Sequim News - June 28, 2007
from Peninsula News Network
Kirner passes away at 102
Former Clallam County Commissioner and long-time City Councilman John Kirner’s colorful life has come to an end, with his death this week at the age of 102.
Kirner was a landmark figure in the Sequim community, not only for his long residency, but for his decades of public service. After serving as East End county commissioner in the 1960s, Kirner was later elected to the Sequim city council, where he served well into his late 80s. He also served on the Sequim school board.
Even after he stepped down, Kirner was frequently seen around town. He had just been honored last fall as the oldest surviving student from the historic Dungeness School, making his last public appearance to cheers of the crowd as Grand Marshall of the Irrigation Festival parade in early May.
Kirner, a logger and farmer by trade, was as well known for his hard work as his pioneer heritage and politics. He continued operating farm machinery and doing a little logging until just a couple of years ago.
A memorial service is set for Saturday afternoon at the Masonic Temple in Sequim, beginning at 1pm.
Monday, June 25
Add one more race for the Sequim Aquatics and Recreation Center to the ballot, after an incumbent commissioner decides to step down.
David McArthur, who was just elected to the board last year, decided to step down last week, resigning from the SARC board. That means a special election will have to be held to fill the remainder of his term.
Clallam County Auditor Patty Rosand says a special three day filing period will be opened next week, running from July 2nd through the 5th so the county can accept declarations of candidacy from anyone in the SARC district that wants to fill the post. Rosand says there will be no filing fee for the position which will cover the rest of the year and the remaining 2-years of McArthur’s unexpired term.
Since the courthouse will be closed on July 4th, the three-day filing period will be extended through Thursday.
Three other SARC commission positions are already on the ballot.
Sequim crackdown on graffiti
Monday, June 25
Sequim leaders say a graffiti ordinance is the best way to crackdown on a the growing problem of vandals illegally defacing public property.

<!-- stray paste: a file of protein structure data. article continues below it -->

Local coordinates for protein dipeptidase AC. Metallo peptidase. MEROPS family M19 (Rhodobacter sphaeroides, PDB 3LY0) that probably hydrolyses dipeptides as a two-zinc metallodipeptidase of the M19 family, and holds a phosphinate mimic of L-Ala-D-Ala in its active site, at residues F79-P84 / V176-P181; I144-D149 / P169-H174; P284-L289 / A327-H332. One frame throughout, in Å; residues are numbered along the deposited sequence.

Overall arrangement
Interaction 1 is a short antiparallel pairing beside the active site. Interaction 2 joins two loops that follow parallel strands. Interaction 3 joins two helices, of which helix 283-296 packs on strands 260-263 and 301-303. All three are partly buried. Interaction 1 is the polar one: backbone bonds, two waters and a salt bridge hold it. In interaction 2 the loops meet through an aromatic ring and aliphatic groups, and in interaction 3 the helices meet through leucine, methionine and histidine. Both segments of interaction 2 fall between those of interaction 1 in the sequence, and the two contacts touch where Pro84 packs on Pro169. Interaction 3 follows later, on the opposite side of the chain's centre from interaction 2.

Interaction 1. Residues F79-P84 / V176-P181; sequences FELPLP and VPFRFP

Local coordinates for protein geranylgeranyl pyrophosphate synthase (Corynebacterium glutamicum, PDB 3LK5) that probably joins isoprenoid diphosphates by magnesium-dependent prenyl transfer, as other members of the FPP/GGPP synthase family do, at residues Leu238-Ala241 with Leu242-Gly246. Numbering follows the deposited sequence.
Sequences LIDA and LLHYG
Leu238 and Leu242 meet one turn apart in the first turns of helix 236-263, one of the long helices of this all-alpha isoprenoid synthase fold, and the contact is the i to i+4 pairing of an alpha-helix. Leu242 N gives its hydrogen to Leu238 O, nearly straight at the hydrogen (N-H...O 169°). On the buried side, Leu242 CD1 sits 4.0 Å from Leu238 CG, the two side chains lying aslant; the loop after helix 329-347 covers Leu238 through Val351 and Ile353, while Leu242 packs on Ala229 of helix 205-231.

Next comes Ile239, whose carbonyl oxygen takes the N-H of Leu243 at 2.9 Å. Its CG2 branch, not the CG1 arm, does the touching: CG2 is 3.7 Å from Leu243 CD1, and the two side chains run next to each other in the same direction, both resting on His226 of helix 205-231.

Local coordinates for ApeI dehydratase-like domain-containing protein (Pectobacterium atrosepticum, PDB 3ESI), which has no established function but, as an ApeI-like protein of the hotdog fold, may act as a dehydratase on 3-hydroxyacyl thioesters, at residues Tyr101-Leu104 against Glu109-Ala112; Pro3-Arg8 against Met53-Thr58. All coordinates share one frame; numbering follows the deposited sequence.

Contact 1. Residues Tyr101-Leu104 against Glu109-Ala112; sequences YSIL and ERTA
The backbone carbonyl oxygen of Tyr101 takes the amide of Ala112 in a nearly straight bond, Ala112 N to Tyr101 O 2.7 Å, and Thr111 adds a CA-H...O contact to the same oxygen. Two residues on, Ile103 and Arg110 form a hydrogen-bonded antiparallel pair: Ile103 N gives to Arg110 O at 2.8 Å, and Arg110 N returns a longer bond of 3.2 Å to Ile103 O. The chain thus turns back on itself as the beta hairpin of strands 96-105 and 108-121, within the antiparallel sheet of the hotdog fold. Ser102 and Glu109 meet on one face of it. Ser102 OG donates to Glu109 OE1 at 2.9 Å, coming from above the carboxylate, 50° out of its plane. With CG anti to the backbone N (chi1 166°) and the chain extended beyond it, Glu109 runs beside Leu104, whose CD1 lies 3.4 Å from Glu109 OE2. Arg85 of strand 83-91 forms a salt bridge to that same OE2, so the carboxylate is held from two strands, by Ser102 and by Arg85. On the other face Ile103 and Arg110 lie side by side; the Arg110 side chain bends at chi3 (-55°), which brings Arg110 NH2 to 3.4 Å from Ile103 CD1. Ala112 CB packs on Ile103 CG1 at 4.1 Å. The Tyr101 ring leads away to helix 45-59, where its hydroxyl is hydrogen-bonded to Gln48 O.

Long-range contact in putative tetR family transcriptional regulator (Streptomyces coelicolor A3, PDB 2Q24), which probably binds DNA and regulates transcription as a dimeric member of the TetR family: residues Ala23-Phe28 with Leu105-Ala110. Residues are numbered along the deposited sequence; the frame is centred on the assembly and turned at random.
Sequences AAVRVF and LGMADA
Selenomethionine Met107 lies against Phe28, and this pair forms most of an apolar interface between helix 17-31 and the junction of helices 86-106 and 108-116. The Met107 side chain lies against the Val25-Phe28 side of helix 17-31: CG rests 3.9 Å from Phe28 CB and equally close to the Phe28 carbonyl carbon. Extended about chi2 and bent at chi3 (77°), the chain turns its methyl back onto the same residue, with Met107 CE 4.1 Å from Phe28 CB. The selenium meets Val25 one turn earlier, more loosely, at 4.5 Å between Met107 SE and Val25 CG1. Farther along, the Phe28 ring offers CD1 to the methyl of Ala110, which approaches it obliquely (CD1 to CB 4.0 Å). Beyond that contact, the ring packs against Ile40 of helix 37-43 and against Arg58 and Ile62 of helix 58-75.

And police say stopping graffiti will also put the brakes on other criminal activity.
The ordinance, which was expected to be approved by the Sequim council Monday night, gives the city it’s first law aimed squarely at graffiti, or “tagging” as it is sometimes called. The rules set up procedures for authorities to be notified when vandals strike, allowing for a quick process of appeal and removal. The regulations are based on graffiti ordinances that have been used in other cities.
Police Chief Bob Spinks says studies have shown that if graffiti is allowed to spread unchecked then other criminal activity will follow. He says Clallam County has seen a growing problem with graffiti in the past couple of years, some of it criminal in nature and associated with suspected gang activity.
Friday, June 8
Friday was an eventful day for Sequim architect Ken Hays, who was not only caught in the flurry of political activity as a city council candidate, but also arrested for a roadside assault.
Sequim Police say they were called to a residential construction development off Lofgrin Road Friday morning, with a 47-year old woman complaining she’d been assaulted. She’s working on a road project there. Witnesses told police Hays had confronted the victim and got into a shouting match, reportedly shoving her several times.
Co-workers took the woman away and Hays left as police were called.
Police say came voluntarily to the police station later in the morning and when he declined to give a statement he was arrested on charges of 4th degree assault. He was cited and released.
Friday, June 8
Sequim leaders will have a better idea of where a new city hall might be constructed this coming week.
The city has been wrestling with issue of the location, and cost, for building a new city hall since last winter. Earlier proposals to build a multi-story structure on the present city hall site on Cedar Street proved problematic after cost estimates soared to $10-million. That’s well above the $3-million to $4-million the city had been hoping to spend.
City staff have spent the past couple of months studying other possible sites that might be cheaper to develop, including a review of more than 27-different properties around Sequim that could host a 30,000 square foot building.
Last month, Capitol Projects Manager Frank Needham had pared that back to a list of 7-candidate properties, including the site near Carrie Blake Park. But council members asked him to do one final search for any properties of 4-to-20 acres that might have become available since the first list was developed.
Monday night, Needham will present that report to the council, including information on retrofitting any existing vacant building that might be converted into an affordable city hall or co-locating facilities with any other government agency.
The city has continued to work on the financing for a new building, which is a point of major concern as the city faces an estimated $60-million in street, water and sewer upgrades over the next few years.
In accordance with Title 17 U.S.C. Section 107, any copyrighted work in this message is distributed under fair use without profit or payment for non-profit research and educational purposes only. [Ref. http://www.law.cornell.edu/uscode/17/107.shtml]